Shareholders: To date the most successful tool in the battle to shut down this vile place has been to target those who own bits of the lab through their shares. SHAC published the names and addresses of those all across England and internationally that have shares in HLS on the internet (view the shareholder list) and additionally mailed out to all of them an informational pack requesting they sell their shares. Countless shareholders sold their stake in HLS immediately after learning of what HLS really did, and several others sold after having crowds of angry protesters on their doorsteps nightly. The biggest boost to the campaign has been targeting the corporate shareholders who own several thousand, or million, shares in the company. After publicity stunts, office occupations, phone and mail blockades, and home visits to the directors of the shareholding companies, large amounts of HLS stock had been and is continuously dumped on the market plummeting HLS's share price. HLS's own stockbroker dumped them as a client after an important event they hosted in a trendy South London wine bar was stormed by animal rights activists. The ALF has also contributed largely to this campaign when one of HLS's biggest shareholders sold all 41 million shares they had for one pence each after they received a bomb threat and had their entire building evacuated for the day.
HLS's Bank: In addition to targeting the shareholders, SHAC has focused in on the bank that gave HLS 22.5 million pound loan after the 1997 investigations. This loan kept HLS from closing and remains in that capacity today. All across the UK demonstrations have taken place outside (and often inside) the banks resulting in an 'alarming' number of customers closing their accounts. The ALF contributed to this aspect of the campaign by disabling dozens of the banks ATM's by inserting into the machines cards covered in super glue. The bank has succumb to animal rights pressure and has decided not to renew the loan, but has granted several extensions so that HLS may secure another loan, so the campaign continues.
Stop Huntingdon Animal Cruelty directs a large portion of their energy towards education in an attempt to make the public as well as Huntingdon Life Sciences (HLS) customers, clients and shareholders aware of the atrocities going on behind the closed doors of HLS.
Educational outreach in public areas and holding informational town meetings has given the general public insight into HLS's labs and the animal abuse, sloppy science and poor worker conduct going on inside. This in turn has inspired people to take action in the fight to close HLS.
SHAC has also educated unknowing HLS clients, shareholders and investors about the torture they were supporting. Upon learning about the horrors these animals were enduring, they cut all ties with HLS. This has caused a significant and steady decline in HLS stock which has already brought them to the brink of foreclosure once already.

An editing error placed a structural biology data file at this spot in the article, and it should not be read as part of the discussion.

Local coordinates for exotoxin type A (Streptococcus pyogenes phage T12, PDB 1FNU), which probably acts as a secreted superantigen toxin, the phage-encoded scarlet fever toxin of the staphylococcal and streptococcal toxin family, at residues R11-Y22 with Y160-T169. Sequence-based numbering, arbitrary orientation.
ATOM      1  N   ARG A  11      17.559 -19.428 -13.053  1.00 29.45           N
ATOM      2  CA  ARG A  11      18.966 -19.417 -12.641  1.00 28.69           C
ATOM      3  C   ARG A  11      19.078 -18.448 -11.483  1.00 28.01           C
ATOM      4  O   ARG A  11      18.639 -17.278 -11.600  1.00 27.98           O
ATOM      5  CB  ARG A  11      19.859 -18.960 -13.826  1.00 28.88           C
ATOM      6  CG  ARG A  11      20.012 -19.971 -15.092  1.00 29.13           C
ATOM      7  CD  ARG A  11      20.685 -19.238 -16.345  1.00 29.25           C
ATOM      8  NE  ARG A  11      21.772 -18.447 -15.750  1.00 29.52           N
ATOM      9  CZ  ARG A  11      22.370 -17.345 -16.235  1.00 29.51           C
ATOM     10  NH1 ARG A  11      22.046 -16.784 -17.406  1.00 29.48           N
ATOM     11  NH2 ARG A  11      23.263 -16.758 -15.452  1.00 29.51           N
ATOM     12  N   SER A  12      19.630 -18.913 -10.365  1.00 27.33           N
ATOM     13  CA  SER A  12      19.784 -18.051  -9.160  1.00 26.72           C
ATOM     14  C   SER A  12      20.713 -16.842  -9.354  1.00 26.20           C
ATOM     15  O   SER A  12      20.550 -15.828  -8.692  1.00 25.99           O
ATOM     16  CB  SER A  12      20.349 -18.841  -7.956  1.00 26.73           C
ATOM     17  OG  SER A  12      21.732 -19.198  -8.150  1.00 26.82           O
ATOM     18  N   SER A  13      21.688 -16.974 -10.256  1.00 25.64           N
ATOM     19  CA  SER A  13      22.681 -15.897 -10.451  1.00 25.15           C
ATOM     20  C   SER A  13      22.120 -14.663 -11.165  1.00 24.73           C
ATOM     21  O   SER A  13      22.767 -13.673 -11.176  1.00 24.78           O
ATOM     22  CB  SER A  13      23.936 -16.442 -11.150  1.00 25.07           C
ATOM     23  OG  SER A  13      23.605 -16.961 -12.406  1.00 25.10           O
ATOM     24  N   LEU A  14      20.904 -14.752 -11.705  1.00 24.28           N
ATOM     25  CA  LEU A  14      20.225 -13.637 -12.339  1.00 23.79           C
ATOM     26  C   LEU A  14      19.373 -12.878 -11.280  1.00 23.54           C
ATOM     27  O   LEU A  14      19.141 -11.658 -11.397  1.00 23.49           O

To get involved with educational outreach in your area, to obtain fliers to start your own outreach program or to host your own SHAC town meeting in your area, contact SHAC for more information.
SHAC has targeted HLS directly both in the US and in the UK. Not only have they had their offices and laboratories protested, activists have taken the fight to the employees front steps. Up to 70,000 animals linger in fear inside HLS, not knowing if they will be the next to be poisoned to death, punched in the face or
dissected alive. As they sit in their cages at night, in their own congealed blood, vomit and feces, the employees are allowed to go home to live in the comfort of their own homes and relax with their loved ones. They don't have to concern themselves with the well being of the animals who are left alone each night. So it is important that these employees are reminded day and night, at work and at home, that they are responsible for the death of 500 animals a day.
HLS clients, investors and business associates are also the target of protest. By attacking HLS's financial
pillars of support, we are able to remove any sort of financial incentive for businesses or individuals to utilize HLS as a business or as an investment. This had led to HLS's constantly dropping stock price and low client confidence.
To get active with an organization in your area currently targeting HLS, Stephens Inc or other HLS related businesses or individuals, or to start your own
campaign, contact SHAC.
Stop Huntingdon Animal Cruelty is comprised of above ground volunteers who spearhead an international, legal campaign to close Huntingdon Life Sciences. We operate within the boundaries of the law, but recognize, and support, those who choose to operate outside the confines of the legal system.
Big business has shown time and time again their lack of concern for ethics, instead focusing their attention on their profit. Often, simply targeting said business proves fruitless. However, as above ground activists have successfully targeted HLS's financial pillars of support,
underground activists have too targeted HLS's pocketbooks. Unidentified individuals as well as underground cells of the Animal Liberation Front and the Earth Liberation Front have engaged in economic
sabotage of HLS and their associates.
They have also spent their time directly intervening and liberating the animals who are slated to die inside of HLS. Animals have been liberated from breeders as well as the
SHAC does not organize any such actions or have any knowledge of who is doing them or when they will happen, but encourage people to support direct action when it happens and those who may participate in it.